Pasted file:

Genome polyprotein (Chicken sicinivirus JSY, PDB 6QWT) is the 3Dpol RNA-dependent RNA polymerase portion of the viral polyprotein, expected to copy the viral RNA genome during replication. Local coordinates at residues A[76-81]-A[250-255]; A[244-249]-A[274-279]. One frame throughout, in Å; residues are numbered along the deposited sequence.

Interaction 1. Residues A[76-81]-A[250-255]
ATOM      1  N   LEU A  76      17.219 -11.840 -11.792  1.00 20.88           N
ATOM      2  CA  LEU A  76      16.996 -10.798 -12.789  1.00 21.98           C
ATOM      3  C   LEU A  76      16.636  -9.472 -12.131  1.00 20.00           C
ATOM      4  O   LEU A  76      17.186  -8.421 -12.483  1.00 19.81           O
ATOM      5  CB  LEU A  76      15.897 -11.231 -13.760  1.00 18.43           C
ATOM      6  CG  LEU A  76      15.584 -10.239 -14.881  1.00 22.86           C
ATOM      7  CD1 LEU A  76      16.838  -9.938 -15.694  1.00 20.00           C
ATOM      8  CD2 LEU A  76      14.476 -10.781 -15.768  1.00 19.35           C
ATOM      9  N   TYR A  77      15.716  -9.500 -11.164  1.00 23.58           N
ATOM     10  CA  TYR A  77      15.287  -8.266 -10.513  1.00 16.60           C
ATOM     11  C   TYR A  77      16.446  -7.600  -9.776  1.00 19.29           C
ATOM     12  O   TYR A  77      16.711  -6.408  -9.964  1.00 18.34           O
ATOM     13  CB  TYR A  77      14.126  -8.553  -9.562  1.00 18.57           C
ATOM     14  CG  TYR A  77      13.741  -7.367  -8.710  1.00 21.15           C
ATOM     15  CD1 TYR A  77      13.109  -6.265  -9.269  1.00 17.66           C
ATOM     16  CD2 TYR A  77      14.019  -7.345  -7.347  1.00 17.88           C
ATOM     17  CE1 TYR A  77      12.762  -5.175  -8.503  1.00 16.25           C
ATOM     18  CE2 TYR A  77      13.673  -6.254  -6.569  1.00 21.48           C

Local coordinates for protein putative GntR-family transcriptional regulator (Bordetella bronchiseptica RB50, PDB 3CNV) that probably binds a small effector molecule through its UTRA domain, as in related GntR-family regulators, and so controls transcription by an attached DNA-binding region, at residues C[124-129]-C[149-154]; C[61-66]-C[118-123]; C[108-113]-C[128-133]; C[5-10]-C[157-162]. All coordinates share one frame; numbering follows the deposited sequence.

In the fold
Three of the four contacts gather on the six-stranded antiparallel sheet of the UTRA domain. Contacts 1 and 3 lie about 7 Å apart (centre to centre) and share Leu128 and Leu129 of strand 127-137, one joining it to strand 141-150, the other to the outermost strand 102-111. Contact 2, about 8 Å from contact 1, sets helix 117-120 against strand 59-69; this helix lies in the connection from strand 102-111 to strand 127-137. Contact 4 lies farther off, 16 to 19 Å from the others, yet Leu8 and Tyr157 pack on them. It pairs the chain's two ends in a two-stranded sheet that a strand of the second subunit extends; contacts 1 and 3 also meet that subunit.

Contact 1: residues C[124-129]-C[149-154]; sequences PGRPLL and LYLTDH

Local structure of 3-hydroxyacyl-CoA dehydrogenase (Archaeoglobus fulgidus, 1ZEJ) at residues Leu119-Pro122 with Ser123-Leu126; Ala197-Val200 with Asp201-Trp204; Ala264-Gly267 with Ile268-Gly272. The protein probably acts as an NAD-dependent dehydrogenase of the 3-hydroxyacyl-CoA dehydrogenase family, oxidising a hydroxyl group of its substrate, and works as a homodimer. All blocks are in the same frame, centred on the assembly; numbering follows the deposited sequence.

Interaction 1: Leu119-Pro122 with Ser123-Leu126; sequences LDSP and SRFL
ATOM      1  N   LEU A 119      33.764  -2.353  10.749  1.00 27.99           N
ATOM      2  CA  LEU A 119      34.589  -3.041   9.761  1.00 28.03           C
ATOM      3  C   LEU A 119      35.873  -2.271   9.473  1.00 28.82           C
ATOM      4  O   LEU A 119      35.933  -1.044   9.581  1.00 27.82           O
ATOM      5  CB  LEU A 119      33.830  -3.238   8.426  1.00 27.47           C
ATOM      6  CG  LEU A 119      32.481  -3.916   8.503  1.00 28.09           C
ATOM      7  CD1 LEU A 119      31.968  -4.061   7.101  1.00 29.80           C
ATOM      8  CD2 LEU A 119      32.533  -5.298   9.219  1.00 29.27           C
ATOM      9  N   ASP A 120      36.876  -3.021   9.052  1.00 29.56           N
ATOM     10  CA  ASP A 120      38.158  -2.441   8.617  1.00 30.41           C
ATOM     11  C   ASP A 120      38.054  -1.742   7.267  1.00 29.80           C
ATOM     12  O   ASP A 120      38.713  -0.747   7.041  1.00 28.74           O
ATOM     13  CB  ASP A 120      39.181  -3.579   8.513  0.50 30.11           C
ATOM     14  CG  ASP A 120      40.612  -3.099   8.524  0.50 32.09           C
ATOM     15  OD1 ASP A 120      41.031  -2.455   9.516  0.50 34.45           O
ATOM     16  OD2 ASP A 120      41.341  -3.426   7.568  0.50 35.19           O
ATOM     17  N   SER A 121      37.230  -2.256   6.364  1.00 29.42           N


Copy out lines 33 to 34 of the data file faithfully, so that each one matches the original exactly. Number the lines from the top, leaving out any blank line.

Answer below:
ATOM      7  CD1 LEU A 119      31.968  -4.061   7.101  1.00 29.80           C
ATOM      8  CD2 LEU A 119      32.533  -5.298   9.219  1.00 29.27           C